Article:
by Dan J. Hicks
From the Editor: Dan Hicks is the immediate past president of the National Federation of the Blind of Florida, and he and his wife Gloria have long been strong and articulate Federationists. Here are remarks he made at the 2016 convention of the National Federation of the Blind of Florida:
It has been said that if you give a person a hammer, every job will look like it needs a nail. It has also been said that ideas are like genes: they travel from mind to mind, propagating in something like the way genes travel from generation to generation. Genes that help to make an organism stronger and able to survive to pass the genes on will be more common, maybe even prevalent. Ideas which prove beneficial to one mind will be passed to other minds. Hopefully, good ideas will drive out bad ideas. It doesn't always happen this way, but when it does, it can benefit everyone, and real progress can be made. Thus does cultural evolution take place.
More than thirty years ago, biologist Richard Dawkins used the word "meme" to refer to an idea which spread from mind to mind in this fashion. When I was about nine or ten, my father gave my younger brother Dallis and me each tool kits, complete with kid-size tools, for Christmas. He wanted us to learn to use and take care of tools, and I think he wanted to make sure we would keep our hands off his own adult-size tools. In the metal boxes were screwdrivers, a tape measure, a level, a saw, and a hammer. The saws were the weakest of the bunch, being small even by our standards. Neither were they very sharp, fit only for cutting small pieces of the softest woods. But all of the other tools were quite serviceable.
Mostly we used the hammers. It was made quite clear that we were not to use them on each other.
And, although these hammers were smaller than their full-sized counterparts, they were far from light, capable of doing real work—and smashing fingers and thumbs. So, before we were allowed to use the hammers for the first time, my dad gave us a lesson on how he used one to drive a nail into a piece of wood.
We scrounged the field in back of our house for scraps of wood, debating on just what we might build out of the mismatched pieces we found. The only thing that I can recall completing was a strange kind of box—which we used to hold other scraps of wood.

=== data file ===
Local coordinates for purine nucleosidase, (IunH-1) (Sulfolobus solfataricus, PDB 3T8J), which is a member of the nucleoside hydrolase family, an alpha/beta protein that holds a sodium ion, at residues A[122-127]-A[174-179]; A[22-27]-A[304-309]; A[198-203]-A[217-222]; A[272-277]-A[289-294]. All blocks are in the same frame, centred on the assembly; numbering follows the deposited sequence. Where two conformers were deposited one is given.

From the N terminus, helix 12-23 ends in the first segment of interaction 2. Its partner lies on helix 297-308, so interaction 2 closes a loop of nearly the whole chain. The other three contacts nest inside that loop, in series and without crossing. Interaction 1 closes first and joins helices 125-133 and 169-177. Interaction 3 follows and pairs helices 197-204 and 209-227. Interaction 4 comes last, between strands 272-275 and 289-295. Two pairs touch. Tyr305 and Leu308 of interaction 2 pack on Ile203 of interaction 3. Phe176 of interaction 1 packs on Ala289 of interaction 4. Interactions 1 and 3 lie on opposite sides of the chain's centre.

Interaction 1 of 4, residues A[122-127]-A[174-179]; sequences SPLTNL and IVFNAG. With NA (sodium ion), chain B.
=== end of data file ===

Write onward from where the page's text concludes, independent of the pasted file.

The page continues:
My dad had always been legally blind, and his vision worsened as he became an adult. Although Dallis has perfect vision, I have always been legally blind. My dad possessed a great technique to avoid hitting one's fingers while driving a nail. This is the technique he showed us: position the nail where you want it to go. Tap it gently several times with the hammer to get it started. When you feel the nail is in far enough to stand on its own for a moment, take your hand away and give it a good whack with the hammer—just one. Feel the nail with your fingers to make sure it is going in straight, and give it another tap. This will reorient the head of the hammer with the head of the nail. Take your fingers away and give the nail another good whack!
Repeat these last couple of steps until the nail is just about in. You can finish with a few hard whacks once you are sure the nail will end up exactly as you intended, but for most of the nail pounding, your motions will be an alternating tap whack, tap whack, tap whack!
I have always done it this way. It works well if you have no vision, low vision, or very good vision. I have shown this method to sighted friends and found them instantly adopting it as their default method of driving a nail. One guy told me his buddy looked at him strangely once when he was using it, and he explained that he has never hit his thumb with the hammer since he started using the hammer that way. His friend was convinced and immediately adopted the technique. So the meme has spread.
Still, I know there are other methods of driving a nail, and they must work for those who use them. Whatever works is best for each tool user.
My wife and I recently moved from a residential area where, on just about every block, houses had been torn down, and new, larger, more expensive homes were being built in their place. It gets hot here in Florida. Builders often start work quite early in the day.
On many mornings as I walked to the bus stop, I would pass by construction sites where workers would be hammering. I would listen to them. Often I heard the crack of nail guns or the steady bang-bang-bang of nails being pounded in with steady, equal strokes. But, on more than a couple of occasions, I would hear what sounded like tap whack, tap whack, tap whack.
I wonder—did the person hammering in such a way pick up that meme from someone who picked it up from someone, who picked it up from someone … who picked it up from my dad, or was it from someone who taught the technique to my dad? Did that particular carpenter happen to come up with the technique on his own? It's not a particularly radical idea. I could see it being invented many times over by people who don't like the feel of hard steel impacting their fingers and thumbs.
Or could it just be the sound of two workers who happen to have their pounding oddly synchronized, one of them hitting the nail much harder than the other? I prefer the other possibilities.
My dad is now totally blind and doing more woodworking than ever before, usually by himself. When I have visited my parents, I have been astounded and impressed by the quality of the workmanship in some of the pieces he has completed.
He says he can't imagine hammering a nail any other way than that which he showed my brother and me more than forty years ago. I can’t imagine doing it any other way either.